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The Pogrom in Pittsburgh: Darkness in America, Light in a Synagogue

I went to synagogue last night... And then woke up to the news.

Men pray outside the Soldiers and Sailors Memorial Hall before a service to honor and mourn the victims of Saturday's mass shooting at the Tree Of Life Synagogue on October 28, 2018 in Pittsburgh, Pennsylvania. Eleven people were killed and six more were wounded in the mass shooting that police say was fueled by antisemitism. (Photo: Jeff Swensen/Getty Images)

CD editor's note: A version of the following was first composed as a post to Facebook on Saturday, October 27, 2018, in the immediate wake of the mass shooting at the Tree of Life Synagogue in Pittsburgh, Pennsylvania. It has been slightly updated and edited for publication here today.

I went to synagogue last night.

Because it was Friday night, which meant it was Shabbat, which meant my 2-year-old son Ezra was juiced to go to what he calls the “puppet show with funny songs!”

Once a month on Friday nights, our local synagogue Kehilla here in Oakland holds a ‘Tot Shabbat’—a special sing-a-long service and potluck for toddlers like Ezra and parents like me who are happy for any activity that can keeps their kids from biting/kicking/licking (yes, licking) their friends for more than two minutes.   

"The question is not: what are you? The question is: what are you going to do?" 

I went to synagogue last night.

With my son Ezra and my much-better-half Esther. We ate the challah, and kicked it with the puppets, and ran around with all the little curly-haired kids named Jonah and Ruthie and Caleb and of course Ezra’s best friend Leo. Little Jews with old names. Names like our grandparents and great-grandparents had, before they went out of the style in the 1950s like good blintzes and bad Yiddish jokes. Names that knew pogroms and picket lines and presidents who call themselves nationalists and what happens after that.

I went to synagogue last night.

And then woke up to the news this morning in Pittsburgh.

I went to synagogue last night.

And woke up to news of 11 dead because they are Jews, or tried to protect Jews, or happened to be in a place near Jews. The man who killed those people says he did it because Jews were helping refugees. Or because we control the media. Or we once went to a bar mitzvah with George Soros’ cousin. It doesn’t matter. And it all matters. All too much.

My mom went to synagogue this morning. Shabbat daytime services at the same shul she and my aunt Fran have gone to for over 20 years. A beautiful, egalitarian, rabbi-less synagogue called Fabrangen in my hometown of Washington, DC—not more than two miles from a slightly less egalitarian building called the White House.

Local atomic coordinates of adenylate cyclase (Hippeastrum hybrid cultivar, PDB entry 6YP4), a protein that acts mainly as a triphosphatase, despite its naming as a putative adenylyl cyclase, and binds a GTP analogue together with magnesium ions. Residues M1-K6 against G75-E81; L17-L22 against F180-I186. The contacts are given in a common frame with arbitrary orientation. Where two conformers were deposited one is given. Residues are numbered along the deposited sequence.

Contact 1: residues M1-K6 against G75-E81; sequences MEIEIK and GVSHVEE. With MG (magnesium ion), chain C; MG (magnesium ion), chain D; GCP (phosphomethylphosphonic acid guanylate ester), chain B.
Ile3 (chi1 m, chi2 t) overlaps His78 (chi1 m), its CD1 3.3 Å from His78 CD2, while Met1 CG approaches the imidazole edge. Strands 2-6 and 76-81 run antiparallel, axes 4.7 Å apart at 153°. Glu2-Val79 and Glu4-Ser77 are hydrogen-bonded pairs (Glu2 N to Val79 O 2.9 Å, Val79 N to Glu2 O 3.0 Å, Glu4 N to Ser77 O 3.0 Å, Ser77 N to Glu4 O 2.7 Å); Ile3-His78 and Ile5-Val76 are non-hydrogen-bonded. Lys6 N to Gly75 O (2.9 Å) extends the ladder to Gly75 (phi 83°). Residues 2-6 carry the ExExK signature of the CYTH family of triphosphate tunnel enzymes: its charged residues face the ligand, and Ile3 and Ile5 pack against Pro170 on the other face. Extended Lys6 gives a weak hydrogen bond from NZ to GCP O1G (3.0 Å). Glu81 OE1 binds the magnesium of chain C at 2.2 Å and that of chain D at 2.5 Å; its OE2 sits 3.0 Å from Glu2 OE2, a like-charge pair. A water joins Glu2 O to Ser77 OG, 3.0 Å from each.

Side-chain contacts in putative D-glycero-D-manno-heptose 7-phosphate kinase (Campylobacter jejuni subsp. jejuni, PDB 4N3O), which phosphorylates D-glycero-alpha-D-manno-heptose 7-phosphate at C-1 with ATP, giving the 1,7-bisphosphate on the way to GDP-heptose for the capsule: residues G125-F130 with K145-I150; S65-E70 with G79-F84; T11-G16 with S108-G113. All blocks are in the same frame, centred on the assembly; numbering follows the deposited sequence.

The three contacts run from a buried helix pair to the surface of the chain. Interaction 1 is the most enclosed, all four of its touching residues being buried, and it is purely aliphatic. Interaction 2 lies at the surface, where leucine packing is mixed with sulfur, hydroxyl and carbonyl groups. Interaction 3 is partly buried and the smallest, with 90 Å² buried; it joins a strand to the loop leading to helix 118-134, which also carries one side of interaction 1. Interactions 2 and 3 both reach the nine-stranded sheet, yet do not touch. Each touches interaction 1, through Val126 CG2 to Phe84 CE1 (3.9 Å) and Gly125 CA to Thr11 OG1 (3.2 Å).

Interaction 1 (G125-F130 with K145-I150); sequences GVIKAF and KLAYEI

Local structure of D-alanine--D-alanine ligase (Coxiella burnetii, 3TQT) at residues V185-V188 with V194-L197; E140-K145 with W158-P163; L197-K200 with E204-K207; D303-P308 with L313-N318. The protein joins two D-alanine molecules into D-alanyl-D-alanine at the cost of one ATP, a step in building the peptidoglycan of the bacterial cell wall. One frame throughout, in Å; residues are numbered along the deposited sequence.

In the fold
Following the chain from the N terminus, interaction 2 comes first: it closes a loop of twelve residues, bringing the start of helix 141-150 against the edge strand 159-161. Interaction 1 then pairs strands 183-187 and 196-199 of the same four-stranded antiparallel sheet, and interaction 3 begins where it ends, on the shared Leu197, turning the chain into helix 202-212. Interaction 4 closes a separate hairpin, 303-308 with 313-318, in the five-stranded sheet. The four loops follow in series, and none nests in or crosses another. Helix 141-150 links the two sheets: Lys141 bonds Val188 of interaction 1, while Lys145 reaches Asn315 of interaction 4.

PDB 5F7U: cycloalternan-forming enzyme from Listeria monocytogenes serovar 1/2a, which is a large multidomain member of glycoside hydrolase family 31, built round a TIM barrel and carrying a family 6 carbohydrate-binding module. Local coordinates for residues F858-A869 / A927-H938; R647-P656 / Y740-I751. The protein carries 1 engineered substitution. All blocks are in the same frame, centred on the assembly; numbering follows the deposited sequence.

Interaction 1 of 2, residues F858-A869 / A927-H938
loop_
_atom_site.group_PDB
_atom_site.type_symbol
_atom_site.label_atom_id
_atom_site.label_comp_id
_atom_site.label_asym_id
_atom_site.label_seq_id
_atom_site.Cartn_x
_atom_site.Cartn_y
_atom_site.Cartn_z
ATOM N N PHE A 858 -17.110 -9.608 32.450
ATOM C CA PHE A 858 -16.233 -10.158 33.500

Many of us wanted to assimilate in America. To hide and survive and thrive in America. But history is a ticking clock that always circles back to midnight. Tonight it is dark in America.

They did not come for us first. Muslim. Black. Trans. Mexican. Poor. Women. Palestinian. Immigrant. And many more. Many of us are also those things. And many of us are not. The question is not: what are you? The question is: what are you going to do?  

Personally, I’m going to fight.

Easier said than done, I know. But really, and I mean really, what other choice is there? Hopefully this time we’re not going to make the same mistake of thinking we can do this shit alone. Not me. I’m not doing this alone.

I’m going to go the solidarity vigil with Bend the Arc. I’m going to protest with Jewish Voice for Peace. I’m going to join with Kehilah in fighting ICE raids here in the Bay Area. I’m going to stand with Black Lives Matter, and the Women’s March, and the Trans Justice Project, and the National Day Laborers Organizing Network, and more. And I’m going to ask them to stand with me.  

And I’m going to make sure Jared Kushner and Sheldon Adelson realize their blood money can’t save them from the biblical backhand their bubbes are going to smack them in the afterlife. 

And next week, I’m going back to synagogue.

Because hey, my son loves him a good puppet show.

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Josh Healey

Josh Healey

Josh Healey is an award-winning writer, performer, and creative activist. He is currently the Culture Shift Director for Movement Generation, producing innovative shows, comedic videos, and creative interventions from the frontlines of the climate justice movement in the Bay Area and beyond.

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